Outcast is an action adventure game for the PC that released back in 1999. It was so good that it actually won Gamespot’s “Adventure Game of the Year Award” for that particular year. Outcast was one of the first open world games where you can just go out and explore. We spent many an hour playing this game and it holds a deep nostalgic value to us, being one of our favorite PC games of all time. But that was then, and this is now. Read on for our full review of Outcast: Second Contact.
Title: Outcast: Second Contact
Publisher: Bigben Interactive
Available On: PlayStation 4, Xbox One, PC
Reviewed On: PlayStation 4
Release Date: November 14, 2017
Game Provided by the Publisher for the Sake of This Review
Flash forward to 2017, and we are treated to a complete remake of the original game with Outcast: Second Contact. While we generally believe that remaking a game that is over fifteen years old is a task in and of itself, we recognize that certain games translate well when being made from the ground up for a new audience that perhaps missed out on the original release. That being said, we were elated to hear this game was being remade and couldn’t wait to return to the land of Adelpha.
We’d be remiss if we didn’t start right off with the visuals. This looks so much better than it did 18 years ago on our PC, but then again, that was the point now wasn’t it? We felt like it made the game feel smoother and more fluid when it came to the core gameplay mechanics. It felt like we were playing a different game at times, which itself is both a good thing and bad thing, especially when factoring in the nostalgia factor.
The story is played out by your interaction with different alien races, their inhabitants and tribes, with the fate of two worlds being truly in your hands. The protagonist, Cutter, comes across as a goofy yet gritty hero, very much like Bruce Willis, or at least that’s who we’d choose to cast him in the live action adaptation. Make it happen!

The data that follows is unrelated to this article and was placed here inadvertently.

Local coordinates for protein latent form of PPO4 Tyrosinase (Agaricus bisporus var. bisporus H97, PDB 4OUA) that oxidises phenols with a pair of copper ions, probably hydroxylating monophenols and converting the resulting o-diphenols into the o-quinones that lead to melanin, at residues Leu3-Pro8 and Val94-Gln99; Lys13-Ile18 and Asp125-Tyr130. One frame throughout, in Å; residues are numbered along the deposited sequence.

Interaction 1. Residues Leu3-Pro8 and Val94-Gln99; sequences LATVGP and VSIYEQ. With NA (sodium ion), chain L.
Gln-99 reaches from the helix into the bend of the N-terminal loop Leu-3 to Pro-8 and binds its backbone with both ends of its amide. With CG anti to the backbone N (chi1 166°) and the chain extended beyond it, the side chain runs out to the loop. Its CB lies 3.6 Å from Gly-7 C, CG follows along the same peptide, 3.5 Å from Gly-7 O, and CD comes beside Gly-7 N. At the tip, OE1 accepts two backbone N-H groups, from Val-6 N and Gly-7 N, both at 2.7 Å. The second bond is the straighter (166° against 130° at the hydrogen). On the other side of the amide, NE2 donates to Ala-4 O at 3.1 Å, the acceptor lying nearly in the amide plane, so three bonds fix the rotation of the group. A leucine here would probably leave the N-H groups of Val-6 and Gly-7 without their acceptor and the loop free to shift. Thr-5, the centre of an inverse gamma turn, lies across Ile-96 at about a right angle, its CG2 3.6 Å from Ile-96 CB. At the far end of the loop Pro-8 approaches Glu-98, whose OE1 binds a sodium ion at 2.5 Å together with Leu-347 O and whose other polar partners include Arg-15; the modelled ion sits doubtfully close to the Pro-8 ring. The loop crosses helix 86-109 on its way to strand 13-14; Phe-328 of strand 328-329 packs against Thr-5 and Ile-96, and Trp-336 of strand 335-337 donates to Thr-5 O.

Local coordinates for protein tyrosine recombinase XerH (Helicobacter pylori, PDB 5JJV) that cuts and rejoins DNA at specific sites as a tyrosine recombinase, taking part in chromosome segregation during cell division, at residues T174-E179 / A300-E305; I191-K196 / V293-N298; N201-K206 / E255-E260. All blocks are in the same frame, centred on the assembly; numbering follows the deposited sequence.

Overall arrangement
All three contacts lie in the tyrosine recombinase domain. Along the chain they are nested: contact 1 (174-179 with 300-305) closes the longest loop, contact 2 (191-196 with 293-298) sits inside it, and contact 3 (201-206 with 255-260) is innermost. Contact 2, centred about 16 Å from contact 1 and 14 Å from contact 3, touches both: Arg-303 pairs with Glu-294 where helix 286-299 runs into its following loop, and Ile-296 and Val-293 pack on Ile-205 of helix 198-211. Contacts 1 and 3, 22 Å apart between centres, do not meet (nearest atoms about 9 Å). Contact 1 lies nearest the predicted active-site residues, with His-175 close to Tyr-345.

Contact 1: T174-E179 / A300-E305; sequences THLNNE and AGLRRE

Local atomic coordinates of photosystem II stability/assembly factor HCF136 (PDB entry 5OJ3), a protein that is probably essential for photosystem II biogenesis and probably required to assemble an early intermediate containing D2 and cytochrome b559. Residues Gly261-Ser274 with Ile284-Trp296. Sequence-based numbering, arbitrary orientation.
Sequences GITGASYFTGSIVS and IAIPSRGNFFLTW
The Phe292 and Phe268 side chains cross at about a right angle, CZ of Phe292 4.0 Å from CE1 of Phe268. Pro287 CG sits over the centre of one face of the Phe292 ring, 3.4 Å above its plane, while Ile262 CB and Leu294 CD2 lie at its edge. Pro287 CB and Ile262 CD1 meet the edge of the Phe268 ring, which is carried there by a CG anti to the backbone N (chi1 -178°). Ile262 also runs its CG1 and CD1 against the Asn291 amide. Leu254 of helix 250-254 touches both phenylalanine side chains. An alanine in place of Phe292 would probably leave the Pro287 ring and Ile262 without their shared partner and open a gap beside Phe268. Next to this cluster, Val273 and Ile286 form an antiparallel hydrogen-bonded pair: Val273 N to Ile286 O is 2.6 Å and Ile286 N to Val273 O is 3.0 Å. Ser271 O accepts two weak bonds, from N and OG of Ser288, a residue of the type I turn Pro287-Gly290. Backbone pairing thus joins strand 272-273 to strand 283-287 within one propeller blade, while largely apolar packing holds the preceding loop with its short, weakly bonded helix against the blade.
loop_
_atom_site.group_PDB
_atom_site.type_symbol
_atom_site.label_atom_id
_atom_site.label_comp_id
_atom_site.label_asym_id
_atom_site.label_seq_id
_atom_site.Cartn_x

There is so much to do in this world, the game boasts a strong narrative and tons of quests and side quests, so we were never really bored playing Outcast: Second Contact. The soundtrack is on point, the story is excellent and there is voice acting. However, we don’t think the voice acting was redone since the original and we felt like they really should have at least touched it up. Luckily, the music really gets you into the action and sounds even better than we remember it sounding. Then again, we were playing this in HD on a PS4 versus an old PC with bargain bin speakers.
There were some issues we ran across, which is to be expected of a port or remake. While they aren’t game breaking, they are absolutely worth noting. The gun play is a bit off, there is a learning curve and it feels a little unnatural at first. The in-game jump mechanic isn’t on par with the current generation of games either. Like we said before, this doesn’t mean the game is unplayable, it’s just a little off.
How did the game hold up over the years though? While the story certainly needed to be retold for a new audience, and what an excellent one it was, this game doesn’t seem to be on par with its modern contemporaries. You can truly immerse yourself into this game with all there is to do though, and we’d liken it to The Witcher 3 or Skyrim in the immersion factor. We still recommend this to anyone who has never played it before. Unfortunately, it’s not 1999 anymore and the remake really should have stepped up and improved on the game instead of just re-skinning a classic.
In 1999, we give this game an almost perfect score, hands down no contest. But here in 2017, we give Outcast: Second Contact a respectable 72. Here’s hoping for a true sequel built from the ground up sometime in the future.